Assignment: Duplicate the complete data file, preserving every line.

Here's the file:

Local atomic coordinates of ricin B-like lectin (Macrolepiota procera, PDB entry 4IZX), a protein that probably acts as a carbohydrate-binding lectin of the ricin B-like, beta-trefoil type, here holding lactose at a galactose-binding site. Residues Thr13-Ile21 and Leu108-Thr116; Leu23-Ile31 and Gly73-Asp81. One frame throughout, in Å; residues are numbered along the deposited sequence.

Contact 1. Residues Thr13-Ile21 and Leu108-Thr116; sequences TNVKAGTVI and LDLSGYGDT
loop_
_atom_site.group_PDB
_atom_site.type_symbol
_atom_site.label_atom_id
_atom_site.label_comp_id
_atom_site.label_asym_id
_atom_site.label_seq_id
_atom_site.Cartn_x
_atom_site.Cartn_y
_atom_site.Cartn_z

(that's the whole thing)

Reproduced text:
Local atomic coordinates of ricin B-like lectin (Macrolepiota procera, PDB entry 4IZX), a protein that probably acts as a carbohydrate-binding lectin of the ricin B-like, beta-trefoil type, here holding lactose at a galactose-binding site. Residues Thr13-Ile21 and Leu108-Thr116; Leu23-Ile31 and Gly73-Asp81. One frame throughout, in Å; residues are numbered along the deposited sequence.

Contact 1. Residues Thr13-Ile21 and Leu108-Thr116; sequences TNVKAGTVI and LDLSGYGDT
loop_
_atom_site.group_PDB
_atom_site.type_symbol
_atom_site.label_atom_id
_atom_site.label_comp_id
_atom_site.label_asym_id
_atom_site.label_seq_id
_atom_site.Cartn_x
_atom_site.Cartn_y
_atom_site.Cartn_z